Some like it hot. Really hot.

thWe get it: The weather has been very cold lately in the Lower 48, including places that normally don’t see single-digit temps. But is setting your thermostat to 70 degrees or higher the right way to go?

Some 28 percent of the 2,035 people interviewed by HomeServe aim for more than 70 degrees. Of those warm-blooded creatures, 34 percent are elderly and 32 percent are millennials (18 to 34).


I can understand the elderly having trouble regulating their body temperatures. But what’s with all these young pups who just can’t stay warm? Do they own no sweaters?

Another note: 27 percent of those who live with another person can’t agree on the heat setting. I can relate; as noted in this “thermostat wars” piece for Money Talks News, I could never understand why my ex-husband kept raising the temperature vs. just putting on another layer.

That MTN article offers 13 tips for keeping warm during the winter months without cranking up the thermostat. Well, one of them does mention strategic use of a space heater.

That’s “strategic” use, not “burn it at high temperatures during all waking hours.” Seriously: The right clothing and the right attitude do a lot toward staying comfortable. Think of it as self-winterization.

A zone of warmth

I feel bad for the folks in not-usually-that-cold climates, especially those whose homes weren’t exactly designed for warmth. (Hello, Atlanta! Did you ever get those pipes thawed?)

But burning beaucoup BTUs probably isn’t the smartest way to go. No matter how high you turn that thermostat, it’s not likely ever to be toasty. It’ll just be not-quite-as-cold, and your budget will take a huge hit.

Take a look at those tips and see if any apply to your situation. You’ll have actual warmth surrounding your body and can actually move around comfortably vs. huddling by a space heater. Some long johns, a heated throw, a rice sock or a hot cup of Lemon Zinger can turn your whole day around.

Readers: How have you been coping with this unusual winter? Got any tips to share?

Related reading:

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  1. 32% of millennials aim for over 70° – what a load of jessies!! Saying that, those low cut tees do must make your chest pretty chilly unless you turn up the thermostat!! 🙂

    • Absolutely hilarious. Another reason women might want to try a little modesty.

    • As a millennial who has had her thermostat over 70 for several nights this winter, I’d just like to point out that I have a good reason. I live in Texas, and my apartment is pretty crappily insulated. Every time it gets below 20 degrees, a pipe line in my kitchen ceiling brakes, flooding my kitchen, living room, and the bedroom that shares a wall with the kitchen. This usually results in weeks of repairs and hassle because of my shoddy maintenance person and landlord. Spending a little extra on my utility bill is worth it to try and prevent a pipe from busting again.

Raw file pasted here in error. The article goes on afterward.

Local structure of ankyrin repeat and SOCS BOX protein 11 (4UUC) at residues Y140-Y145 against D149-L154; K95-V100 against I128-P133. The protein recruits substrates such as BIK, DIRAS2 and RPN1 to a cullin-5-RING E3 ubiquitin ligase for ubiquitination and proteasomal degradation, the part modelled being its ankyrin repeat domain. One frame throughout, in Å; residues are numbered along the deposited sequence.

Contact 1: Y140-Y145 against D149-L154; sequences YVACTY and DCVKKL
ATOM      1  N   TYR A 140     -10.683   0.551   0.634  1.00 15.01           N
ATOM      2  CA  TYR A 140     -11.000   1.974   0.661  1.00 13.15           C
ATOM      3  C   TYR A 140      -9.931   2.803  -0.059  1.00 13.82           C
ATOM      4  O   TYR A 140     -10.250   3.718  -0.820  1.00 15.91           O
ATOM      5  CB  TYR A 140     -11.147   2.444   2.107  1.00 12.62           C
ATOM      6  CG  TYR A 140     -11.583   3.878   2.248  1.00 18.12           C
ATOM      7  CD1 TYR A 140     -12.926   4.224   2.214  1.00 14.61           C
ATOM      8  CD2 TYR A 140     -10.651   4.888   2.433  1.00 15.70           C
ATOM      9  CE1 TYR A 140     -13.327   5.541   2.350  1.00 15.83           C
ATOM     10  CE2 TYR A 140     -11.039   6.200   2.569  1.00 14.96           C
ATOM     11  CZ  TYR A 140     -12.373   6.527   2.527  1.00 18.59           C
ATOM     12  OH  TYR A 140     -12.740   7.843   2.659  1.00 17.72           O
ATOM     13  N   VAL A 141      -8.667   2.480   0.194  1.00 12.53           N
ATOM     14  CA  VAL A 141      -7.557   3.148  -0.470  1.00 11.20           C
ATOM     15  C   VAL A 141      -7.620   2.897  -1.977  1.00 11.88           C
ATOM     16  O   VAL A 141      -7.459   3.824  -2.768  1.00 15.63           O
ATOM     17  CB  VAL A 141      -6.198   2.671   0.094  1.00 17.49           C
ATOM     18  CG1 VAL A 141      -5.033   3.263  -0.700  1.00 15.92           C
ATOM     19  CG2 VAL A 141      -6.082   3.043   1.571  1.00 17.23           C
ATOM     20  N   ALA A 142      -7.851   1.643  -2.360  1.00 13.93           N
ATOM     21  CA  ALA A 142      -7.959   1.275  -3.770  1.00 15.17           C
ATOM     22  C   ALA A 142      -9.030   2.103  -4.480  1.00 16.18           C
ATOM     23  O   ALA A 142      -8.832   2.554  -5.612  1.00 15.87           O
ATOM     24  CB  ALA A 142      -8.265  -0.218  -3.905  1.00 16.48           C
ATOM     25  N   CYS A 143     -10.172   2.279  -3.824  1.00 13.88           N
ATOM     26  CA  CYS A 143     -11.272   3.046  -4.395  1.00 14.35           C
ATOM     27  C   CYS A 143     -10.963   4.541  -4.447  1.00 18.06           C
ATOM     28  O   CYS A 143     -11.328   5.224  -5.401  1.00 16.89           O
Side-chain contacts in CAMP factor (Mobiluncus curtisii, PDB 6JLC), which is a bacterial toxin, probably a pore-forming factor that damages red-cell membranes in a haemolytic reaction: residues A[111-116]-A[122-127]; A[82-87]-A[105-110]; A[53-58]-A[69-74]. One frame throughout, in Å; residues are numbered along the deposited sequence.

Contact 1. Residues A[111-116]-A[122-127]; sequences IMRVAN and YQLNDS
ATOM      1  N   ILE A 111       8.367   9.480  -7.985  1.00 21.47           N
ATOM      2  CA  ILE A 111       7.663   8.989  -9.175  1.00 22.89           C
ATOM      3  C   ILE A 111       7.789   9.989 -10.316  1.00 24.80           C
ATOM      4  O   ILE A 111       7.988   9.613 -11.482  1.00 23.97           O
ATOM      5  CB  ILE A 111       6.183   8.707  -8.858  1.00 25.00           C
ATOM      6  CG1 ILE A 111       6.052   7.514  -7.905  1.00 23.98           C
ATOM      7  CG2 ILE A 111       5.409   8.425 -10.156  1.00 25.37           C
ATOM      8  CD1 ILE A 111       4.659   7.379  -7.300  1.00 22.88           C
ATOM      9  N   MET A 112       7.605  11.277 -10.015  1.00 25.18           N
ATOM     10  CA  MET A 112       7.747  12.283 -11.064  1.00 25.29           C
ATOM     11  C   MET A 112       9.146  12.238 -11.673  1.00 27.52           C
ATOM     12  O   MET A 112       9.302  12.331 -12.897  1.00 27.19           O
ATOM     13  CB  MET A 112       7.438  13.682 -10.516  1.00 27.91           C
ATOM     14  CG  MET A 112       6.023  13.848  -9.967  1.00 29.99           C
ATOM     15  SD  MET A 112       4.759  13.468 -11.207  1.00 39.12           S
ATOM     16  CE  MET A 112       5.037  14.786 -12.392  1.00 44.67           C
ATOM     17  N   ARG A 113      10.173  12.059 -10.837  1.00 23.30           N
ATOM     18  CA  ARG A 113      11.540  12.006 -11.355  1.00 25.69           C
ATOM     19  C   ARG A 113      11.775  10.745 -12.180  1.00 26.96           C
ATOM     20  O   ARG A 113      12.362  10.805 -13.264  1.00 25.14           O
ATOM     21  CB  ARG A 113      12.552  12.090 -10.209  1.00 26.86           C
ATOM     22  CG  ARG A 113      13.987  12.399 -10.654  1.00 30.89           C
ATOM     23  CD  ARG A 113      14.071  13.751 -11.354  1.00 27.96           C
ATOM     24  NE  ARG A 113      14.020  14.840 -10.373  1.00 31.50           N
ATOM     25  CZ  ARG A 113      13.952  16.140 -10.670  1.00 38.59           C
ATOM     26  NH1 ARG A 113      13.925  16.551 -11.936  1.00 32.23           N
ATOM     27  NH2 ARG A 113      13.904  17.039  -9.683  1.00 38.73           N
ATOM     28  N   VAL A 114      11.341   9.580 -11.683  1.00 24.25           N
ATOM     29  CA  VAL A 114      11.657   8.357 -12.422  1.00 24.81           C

Also, thanks for implying that all millennials wear inappropriate clothing. I’m currently in a cardigan and crew neck shirt. Don’t be so judgmental.

  2. I will never have an animal in the house of the bed (except for the chicken one night and a chick another). I don’t prewarm the bed. Other than that, I have some variation on the other tips if not the same thing.

    I bought a wool blanket at a yard sale for $1. It was a Military blanket, light cream and very thick. I use it in place of a sheet. That is sooo warm. I will never use a sheet again in the winter, not even a flannel sheet. Blankets will be top sheet. I am considering making a bottom, fitted sheet from something.

    I wash clothes on freezing nights. This helps to keep the water flowing more in the pipes. I am going to have to keep the water running, not dripping when it is below 10 F in the South with uninsulated pipes.

    Then, I dry them, one load after another to help heat up the house. I used these horrendously cold days to wash things like blankets that I rotate.

    Baking all day and freezing stuff like cakes and breads keeps the house warm and gets me ahead for days when I don’t have time.

    When I got ready for bed and was going to sit all covered up with shoes and socks on, I needed to put fresh socks on just before I got in bed. I found that my feet were damp and became very cold once in bed. Feet perspire even when it is not evident. Then, they become cold.

    I have never been so cold in my whole life as I was this last month.

  3. I save drying the clothes until morning to help warm the house a bit.

    I have seen these little tent things that fit on a kid’s bed–princess for a girl and dinosaurs for a boy. These would certainly keep off drafts and hold in body heat. And, best of all, these are made and marketed to college students with lights and windows in the college tents.

    A family could pitch a camping tent in a room and sleep there, conserving body heat.

  4. I keep the thermostat between 55-60; layering really does work. Turning down the thermostat is good for health, wealth and Earth.

  5. I found that a fleece vest keeps my torso warm and my arms free. Afghans on the sofa are a must if I want to read or watch TV. And — don’t laugh — long underwear is great! My Millennial kids are used to a cool house and wear sweats, etc. Our house is 65 during the day and drops down to 58 at night. We invested in a LOT of insulation and are on the “budget plan” with the gas company (the gas company determines your usage and then you pay the same amount every month.). Our gas bills are about $60 a month and we live about 25 miles north of Boston.